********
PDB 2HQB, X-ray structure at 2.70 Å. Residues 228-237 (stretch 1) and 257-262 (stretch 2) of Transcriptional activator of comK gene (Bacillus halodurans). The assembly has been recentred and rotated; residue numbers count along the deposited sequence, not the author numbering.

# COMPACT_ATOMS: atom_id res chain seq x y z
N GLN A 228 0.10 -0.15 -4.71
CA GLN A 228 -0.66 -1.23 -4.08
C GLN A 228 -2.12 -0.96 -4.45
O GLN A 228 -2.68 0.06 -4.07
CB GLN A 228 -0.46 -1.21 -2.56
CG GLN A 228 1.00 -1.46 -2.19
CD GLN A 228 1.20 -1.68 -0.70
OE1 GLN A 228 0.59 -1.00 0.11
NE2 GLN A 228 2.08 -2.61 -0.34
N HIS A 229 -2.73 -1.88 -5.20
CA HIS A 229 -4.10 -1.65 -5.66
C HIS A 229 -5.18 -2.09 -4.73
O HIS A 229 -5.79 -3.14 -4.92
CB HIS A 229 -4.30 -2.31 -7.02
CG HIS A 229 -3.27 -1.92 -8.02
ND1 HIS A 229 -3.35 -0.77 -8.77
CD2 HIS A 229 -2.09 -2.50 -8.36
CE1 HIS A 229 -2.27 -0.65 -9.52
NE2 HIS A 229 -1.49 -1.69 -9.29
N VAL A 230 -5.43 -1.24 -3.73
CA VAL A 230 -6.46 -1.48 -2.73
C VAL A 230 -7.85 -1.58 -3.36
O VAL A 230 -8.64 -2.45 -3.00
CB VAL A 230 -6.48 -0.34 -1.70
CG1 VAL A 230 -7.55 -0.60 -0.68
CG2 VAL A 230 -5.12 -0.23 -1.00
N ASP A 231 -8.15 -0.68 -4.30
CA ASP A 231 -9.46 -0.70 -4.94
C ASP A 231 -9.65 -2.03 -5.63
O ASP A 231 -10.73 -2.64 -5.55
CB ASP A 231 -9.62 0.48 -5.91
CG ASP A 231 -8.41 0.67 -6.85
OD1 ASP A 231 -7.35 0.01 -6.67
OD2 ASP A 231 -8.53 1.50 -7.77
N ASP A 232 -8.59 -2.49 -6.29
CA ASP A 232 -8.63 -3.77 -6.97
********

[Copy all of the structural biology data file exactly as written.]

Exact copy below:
PDB 2HQB, X-ray structure at 2.70 Å. Residues 228-237 (stretch 1) and 257-262 (stretch 2) of Transcriptional activator of comK gene (Bacillus halodurans). The assembly has been recentred and rotated; residue numbers count along the deposited sequence, not the author numbering.

# COMPACT_ATOMS: atom_id res chain seq x y z
N GLN A 228 0.10 -0.15 -4.71
CA GLN A 228 -0.66 -1.23 -4.08
C GLN A 228 -2.12 -0.96 -4.45
O GLN A 228 -2.68 0.06 -4.07
CB GLN A 228 -0.46 -1.21 -2.56
CG GLN A 228 1.00 -1.46 -2.19
CD GLN A 228 1.20 -1.68 -0.70
OE1 GLN A 228 0.59 -1.00 0.11
NE2 GLN A 228 2.08 -2.61 -0.34
N HIS A 229 -2.73 -1.88 -5.20
CA HIS A 229 -4.10 -1.65 -5.66
C HIS A 229 -5.18 -2.09 -4.73
O HIS A 229 -5.79 -3.14 -4.92
CB HIS A 229 -4.30 -2.31 -7.02
CG HIS A 229 -3.27 -1.92 -8.02
ND1 HIS A 229 -3.35 -0.77 -8.77
CD2 HIS A 229 -2.09 -2.50 -8.36
CE1 HIS A 229 -2.27 -0.65 -9.52
NE2 HIS A 229 -1.49 -1.69 -9.29
N VAL A 230 -5.43 -1.24 -3.73
CA VAL A 230 -6.46 -1.48 -2.73
C VAL A 230 -7.85 -1.58 -3.36
O VAL A 230 -8.64 -2.45 -3.00
CB VAL A 230 -6.48 -0.34 -1.70
CG1 VAL A 230 -7.55 -0.60 -0.68
CG2 VAL A 230 -5.12 -0.23 -1.00
N ASP A 231 -8.15 -0.68 -4.30
CA ASP A 231 -9.46 -0.70 -4.94
C ASP A 231 -9.65 -2.03 -5.63
O ASP A 231 -10.73 -2.64 -5.55
CB ASP A 231 -9.62 0.48 -5.91
CG ASP A 231 -8.41 0.67 -6.85
OD1 ASP A 231 -7.35 0.01 -6.67
OD2 ASP A 231 -8.53 1.50 -7.77
N ASP A 232 -8.59 -2.49 -6.29
CA ASP A 232 -8.63 -3.77 -6.97